Finding oneself unemployed during 2020’s combined recession and pandemic and watching your savings get rapidly depleted, it is normal to start looking for alternatives to replace your income. The Internet and magazines are full of advice from charming “consultants”, advisors and writers suggesting that investing your savings in a franchise is a panacea. After all, if you are your own boss, you can’t get laid off, right? And, in the end, you could either sell the business or pass it on to your children, right? Franchises provide a well-known name, lots of support and training, and a virtual certainty of success, right?
Any one of those mythological things might be true for some franchises. Unfortunately, they are not true for all. Your task will be to try to determine whether any or all of them are true for the franchise you are considering. Do not buy into the argument that “franchising is safe” because “it is highly regulated”. It is not. The Federal Trade Commission requires franchisors to give you a Franchise Disclosure Document, but no on checks to see whether the information the franchisor gives you is true or complete. It often is not. Only thirteen states require franchisors to register offerings with them. Of those, only about seven actually have some staff who read the documents. Those staff are looking for major red flags like missing sections, but have no resources for checking on whether the disclosures are true or complete. If, later on, you discover you were misled, neither the FTC nor your state will do anything to help you. They will tell you “hire a lawyer”.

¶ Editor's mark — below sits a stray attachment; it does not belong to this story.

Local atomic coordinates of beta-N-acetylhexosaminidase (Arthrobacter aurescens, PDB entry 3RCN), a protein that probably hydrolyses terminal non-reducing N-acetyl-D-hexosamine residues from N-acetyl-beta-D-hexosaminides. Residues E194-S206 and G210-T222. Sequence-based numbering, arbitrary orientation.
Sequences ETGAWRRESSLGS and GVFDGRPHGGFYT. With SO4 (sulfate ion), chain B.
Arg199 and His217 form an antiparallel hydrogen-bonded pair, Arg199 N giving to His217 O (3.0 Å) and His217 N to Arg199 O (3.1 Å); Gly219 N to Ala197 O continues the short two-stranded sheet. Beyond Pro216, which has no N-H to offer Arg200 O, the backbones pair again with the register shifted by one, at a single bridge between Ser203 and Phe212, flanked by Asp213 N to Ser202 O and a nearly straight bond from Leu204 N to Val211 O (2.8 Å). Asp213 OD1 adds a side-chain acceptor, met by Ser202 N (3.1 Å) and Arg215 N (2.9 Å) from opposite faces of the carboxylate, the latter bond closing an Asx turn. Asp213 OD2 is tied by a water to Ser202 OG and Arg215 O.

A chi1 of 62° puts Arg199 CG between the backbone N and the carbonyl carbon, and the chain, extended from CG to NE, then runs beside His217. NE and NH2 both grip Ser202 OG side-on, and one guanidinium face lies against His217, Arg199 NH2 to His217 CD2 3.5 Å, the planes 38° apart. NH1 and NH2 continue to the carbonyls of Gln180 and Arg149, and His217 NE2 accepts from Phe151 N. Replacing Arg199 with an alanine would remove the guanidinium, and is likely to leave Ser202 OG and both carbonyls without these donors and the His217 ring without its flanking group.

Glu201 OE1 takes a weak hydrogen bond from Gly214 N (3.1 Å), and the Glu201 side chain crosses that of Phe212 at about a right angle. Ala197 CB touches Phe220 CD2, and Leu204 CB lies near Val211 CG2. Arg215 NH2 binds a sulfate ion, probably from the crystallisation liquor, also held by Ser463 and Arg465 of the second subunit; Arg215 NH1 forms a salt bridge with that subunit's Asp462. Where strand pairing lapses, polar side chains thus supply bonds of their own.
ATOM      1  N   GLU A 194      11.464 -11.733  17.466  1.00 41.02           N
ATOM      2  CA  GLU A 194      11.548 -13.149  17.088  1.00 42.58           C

If you were going to buy a $500,000 house, you would hire an inspector, for at least $2,000, to check the house for problems or defects that you do not have the expertise to identify and understand. If you were going to buy a used luxury vehicle for $75,000, you would take it to a trusted mechanic to check it for problems or defects that you do not have the expertise to identify and understand. If you are going to buy a franchise with an initial fee of $40,000 and a total initial investment of $500,000 and which would lead to your personal liability for $1,500,000, you should consult an experienced franchise attorney to review the documents and check for problems and defects that you do not have the expertise to identify and understand. It may not cost any more than that house inspector—and far more is at stake.
Franchisors spend many tens of thousands of dollars having lawyers write contracts and disclosure documents that are entirely one-sided; that protect the franchisor and give the franchisee absolutely no flexibility and no protection. You need an experienced franchisee lawyer (and other advisors) to understand it and help you decide whether the investment has a realistic chance of meeting your goals. Investing in a franchise may or may not be your solution to unemployment. You can and should get professional assistance in sorting the emotion from the facts and making a good business decision for you and your family.